US and Israel clash over attack on Iran

Obama meets Netanyahu at the United Nations in New York on September 21, 2011 (Reuters / Kevin Lamarque)
American-Israeli relations have not been so bright recently.

The visit of a top Obama administration official was supposed to ease tensions between the countries but instead it might have only widened the gap regarding attitudes toward the Iranian nuclear problem.

President Obama's National Security Adviser Tom Donilon arrived in Israel this week and sat with Prime Minister Benjamin Netanyahu for two hours to warn Israel against unilateral attack on Iran. According to the Israeli news outlet Debka, however, this message didn't sit well with the hawkish leader. To military sources that have spoken to Debka, Netanyahu is believed to be upset that the US is willing to work with Iran in terms of a possible nuclear program, giving them the go-ahead as long as they promise to avoid enrichment that will lead to them developing nukes. Iran has long insisted that any nuclear related efforts are in the work for energy procurement, although the US and Israel have been called this into question.

The Obama administration has so far avoided any military action against Iran, hoping instead that international sanctions and strong words will serve as enough of a warning to keep Tehran from working on warheads. Netanyahu, on the other hand, is not convinced. He is not willing to wait for an optimistic outcome and doesn't rule out a strike on Iran.

Last month, Deputy Prime Minister Moshe Yaalon explicitly called the Obama administration "hesitant” in their unwillingness to attack, which was followed by a warning only a day later by the nation’s Foreign Minister Avigdor Lieberman, in which he urged the US to "move from words to deeds.”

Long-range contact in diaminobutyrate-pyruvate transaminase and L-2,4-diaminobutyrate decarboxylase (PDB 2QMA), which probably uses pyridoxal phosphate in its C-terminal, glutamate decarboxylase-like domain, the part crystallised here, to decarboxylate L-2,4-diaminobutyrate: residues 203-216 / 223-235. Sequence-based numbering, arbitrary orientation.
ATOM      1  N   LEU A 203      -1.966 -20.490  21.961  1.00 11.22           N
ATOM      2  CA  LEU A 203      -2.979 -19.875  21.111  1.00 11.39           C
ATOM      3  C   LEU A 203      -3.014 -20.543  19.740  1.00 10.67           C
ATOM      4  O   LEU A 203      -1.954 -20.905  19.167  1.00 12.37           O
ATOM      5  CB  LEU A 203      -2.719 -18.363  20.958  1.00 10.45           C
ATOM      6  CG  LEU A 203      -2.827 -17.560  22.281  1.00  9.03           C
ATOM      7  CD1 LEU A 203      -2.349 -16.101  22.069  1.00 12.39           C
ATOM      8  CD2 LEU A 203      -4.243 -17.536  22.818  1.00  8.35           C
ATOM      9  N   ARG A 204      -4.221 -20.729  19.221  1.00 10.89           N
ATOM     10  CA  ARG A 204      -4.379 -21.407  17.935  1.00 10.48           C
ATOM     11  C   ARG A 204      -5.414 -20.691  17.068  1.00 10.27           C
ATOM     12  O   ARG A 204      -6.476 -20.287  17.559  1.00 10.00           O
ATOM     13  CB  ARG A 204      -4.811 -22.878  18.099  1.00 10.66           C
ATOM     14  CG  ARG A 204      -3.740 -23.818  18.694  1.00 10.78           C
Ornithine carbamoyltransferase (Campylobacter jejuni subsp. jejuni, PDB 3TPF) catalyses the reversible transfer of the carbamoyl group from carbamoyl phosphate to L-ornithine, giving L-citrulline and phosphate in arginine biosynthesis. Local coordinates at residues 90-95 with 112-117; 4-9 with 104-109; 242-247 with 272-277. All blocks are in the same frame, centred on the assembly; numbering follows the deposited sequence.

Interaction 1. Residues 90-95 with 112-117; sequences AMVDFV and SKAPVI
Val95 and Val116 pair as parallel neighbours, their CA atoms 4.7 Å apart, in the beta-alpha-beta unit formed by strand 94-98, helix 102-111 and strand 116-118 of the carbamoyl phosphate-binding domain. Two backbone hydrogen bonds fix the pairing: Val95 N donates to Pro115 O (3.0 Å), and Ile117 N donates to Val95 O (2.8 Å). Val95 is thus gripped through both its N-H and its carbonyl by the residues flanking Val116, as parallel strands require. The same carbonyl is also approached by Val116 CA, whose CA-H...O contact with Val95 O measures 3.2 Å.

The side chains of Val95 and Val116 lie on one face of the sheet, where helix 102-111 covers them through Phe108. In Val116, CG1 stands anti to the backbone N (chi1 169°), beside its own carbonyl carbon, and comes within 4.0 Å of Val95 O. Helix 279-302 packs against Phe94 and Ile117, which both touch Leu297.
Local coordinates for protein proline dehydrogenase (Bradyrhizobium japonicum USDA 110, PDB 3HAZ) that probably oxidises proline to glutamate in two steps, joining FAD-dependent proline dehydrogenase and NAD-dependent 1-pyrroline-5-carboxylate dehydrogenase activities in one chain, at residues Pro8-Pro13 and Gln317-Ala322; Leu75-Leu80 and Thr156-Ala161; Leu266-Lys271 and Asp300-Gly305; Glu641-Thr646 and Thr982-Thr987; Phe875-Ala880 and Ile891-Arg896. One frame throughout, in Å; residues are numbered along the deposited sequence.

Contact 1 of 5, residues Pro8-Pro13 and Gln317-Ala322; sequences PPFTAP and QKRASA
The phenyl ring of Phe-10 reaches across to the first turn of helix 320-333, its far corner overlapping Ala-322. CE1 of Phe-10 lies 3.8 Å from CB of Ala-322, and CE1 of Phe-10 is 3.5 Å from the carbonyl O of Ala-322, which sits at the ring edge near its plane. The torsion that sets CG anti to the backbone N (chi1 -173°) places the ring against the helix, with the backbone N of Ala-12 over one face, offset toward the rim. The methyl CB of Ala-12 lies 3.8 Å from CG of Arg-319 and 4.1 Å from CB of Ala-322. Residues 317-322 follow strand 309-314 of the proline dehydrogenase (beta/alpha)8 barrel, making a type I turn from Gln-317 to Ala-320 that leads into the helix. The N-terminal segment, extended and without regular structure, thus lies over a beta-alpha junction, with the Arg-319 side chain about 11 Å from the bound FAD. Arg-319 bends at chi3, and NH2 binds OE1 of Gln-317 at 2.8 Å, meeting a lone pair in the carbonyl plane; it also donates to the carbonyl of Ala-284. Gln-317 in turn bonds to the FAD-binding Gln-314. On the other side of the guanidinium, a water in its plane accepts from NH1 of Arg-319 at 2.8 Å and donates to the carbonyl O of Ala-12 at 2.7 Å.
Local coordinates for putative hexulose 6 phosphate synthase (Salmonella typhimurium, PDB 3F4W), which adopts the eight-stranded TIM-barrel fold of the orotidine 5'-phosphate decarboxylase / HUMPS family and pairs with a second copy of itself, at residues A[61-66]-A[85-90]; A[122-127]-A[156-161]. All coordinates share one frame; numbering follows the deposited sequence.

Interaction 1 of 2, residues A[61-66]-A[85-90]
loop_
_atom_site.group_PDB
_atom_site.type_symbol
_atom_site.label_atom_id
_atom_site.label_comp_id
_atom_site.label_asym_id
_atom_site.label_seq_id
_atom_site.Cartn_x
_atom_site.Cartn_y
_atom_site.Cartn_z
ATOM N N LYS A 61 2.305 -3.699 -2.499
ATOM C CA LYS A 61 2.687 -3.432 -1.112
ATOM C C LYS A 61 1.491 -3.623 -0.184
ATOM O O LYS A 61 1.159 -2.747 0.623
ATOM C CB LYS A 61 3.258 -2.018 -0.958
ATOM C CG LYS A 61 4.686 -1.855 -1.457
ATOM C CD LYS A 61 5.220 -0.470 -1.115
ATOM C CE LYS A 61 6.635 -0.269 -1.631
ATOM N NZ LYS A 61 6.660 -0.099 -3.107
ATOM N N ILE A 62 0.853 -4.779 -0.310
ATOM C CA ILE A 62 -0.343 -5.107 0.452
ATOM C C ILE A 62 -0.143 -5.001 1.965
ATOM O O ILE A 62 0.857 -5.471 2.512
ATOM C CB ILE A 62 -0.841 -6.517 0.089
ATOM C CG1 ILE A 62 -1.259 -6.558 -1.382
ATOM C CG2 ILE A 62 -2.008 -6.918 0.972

Lately, however, the US is relying less on threats in terms of taking down a weapons program and more on the hope that Iran will keep their word that the nuclear enrichment program there won’t be used for a warhead. According to the latest reports to the media made by American officials close to the matter, an US strike on Iran is currently out of the cards.

Following the recent, nearly unprecedented deployment of Iranian warships into the Mediterranean Sea, Israel appears closer than ever in coming down hard on Iran. US Joint Chiefs of Staff Commander Gen. Martin E. Dempsey warned to CNN this week that an attack at anytime soon simply wouldn’t be “prudent.”

“A strike at this time would be destabilizing and wouldn’t achieve their long-term objectives,” Gen. Dempsey cautioned to CNN host Fareed Zakaria.

“I wouldn’t suggest…that we’ve persuaded them that our view is the correct view and that they are acting in an ill-advised fashion,” added Dempsey.

The US is now hoping that as other countries sign on to detest a nuclear program, Iran will throw in the towel. To Bloomberg Business Week, Israeli Defense Minister Ehud Barak shared similar thoughts, noting, “I think there is consensus in most capitals of the world that Iran should not be allowed to turn into a nuclear military power.”

Last week, US Defense Intelligence Agency Director Lieutenant General Ronald Burgess said Iran will not start the war in the Middle East, unless, of course, the US acts first. Burgess also added that, despite increased sanctions imposed by the US and a buildup of American military forces surrounding the country, Iran is unlikely to halt the nuclear program that has become the cause of international concern.

"Iran can close the Strait of Hormuz at least temporarily, and may launch missiles against United States forces and our allies in the region if it is attacked," Burgess explained this week to a Senate Armed Services Committee hearing.

"Iran could also attempt to employ terrorist surrogates worldwide. However, the agency assesses Iran is unlikely to initiate or intentionally provoke a conflict," he added.

Israel, it would seem, is not as willing to wait for that outcome and could very well clash with Iran before the US makes up its mind.

Both the US and Israel will coordinate on a joint missile exercise, the largest of its kind, in Israel later this year.